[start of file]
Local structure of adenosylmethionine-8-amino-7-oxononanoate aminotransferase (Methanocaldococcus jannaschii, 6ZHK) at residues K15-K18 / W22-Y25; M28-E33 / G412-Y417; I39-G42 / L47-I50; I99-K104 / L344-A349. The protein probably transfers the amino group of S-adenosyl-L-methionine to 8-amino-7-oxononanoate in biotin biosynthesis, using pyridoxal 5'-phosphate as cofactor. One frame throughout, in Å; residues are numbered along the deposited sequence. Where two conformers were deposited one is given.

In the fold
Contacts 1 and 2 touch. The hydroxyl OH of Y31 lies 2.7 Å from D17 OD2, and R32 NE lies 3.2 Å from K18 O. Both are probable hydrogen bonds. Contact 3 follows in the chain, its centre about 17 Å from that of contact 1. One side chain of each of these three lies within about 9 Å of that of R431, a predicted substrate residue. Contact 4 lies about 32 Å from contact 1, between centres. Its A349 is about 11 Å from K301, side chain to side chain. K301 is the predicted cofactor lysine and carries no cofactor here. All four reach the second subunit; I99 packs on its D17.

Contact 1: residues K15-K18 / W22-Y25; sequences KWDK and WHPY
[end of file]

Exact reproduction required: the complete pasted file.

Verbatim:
Local structure of adenosylmethionine-8-amino-7-oxononanoate aminotransferase (Methanocaldococcus jannaschii, 6ZHK) at residues K15-K18 / W22-Y25; M28-E33 / G412-Y417; I39-G42 / L47-I50; I99-K104 / L344-A349. The protein probably transfers the amino group of S-adenosyl-L-methionine to 8-amino-7-oxononanoate in biotin biosynthesis, using pyridoxal 5'-phosphate as cofactor. One frame throughout, in Å; residues are numbered along the deposited sequence. Where two conformers were deposited one is given.

In the fold
Contacts 1 and 2 touch. The hydroxyl OH of Y31 lies 2.7 Å from D17 OD2, and R32 NE lies 3.2 Å from K18 O. Both are probable hydrogen bonds. Contact 3 follows in the chain, its centre about 17 Å from that of contact 1. One side chain of each of these three lies within about 9 Å of that of R431, a predicted substrate residue. Contact 4 lies about 32 Å from contact 1, between centres. Its A349 is about 11 Å from K301, side chain to side chain. K301 is the predicted cofactor lysine and carries no cofactor here. All four reach the second subunit; I99 packs on its D17.

Contact 1: residues K15-K18 / W22-Y25; sequences KWDK and WHPY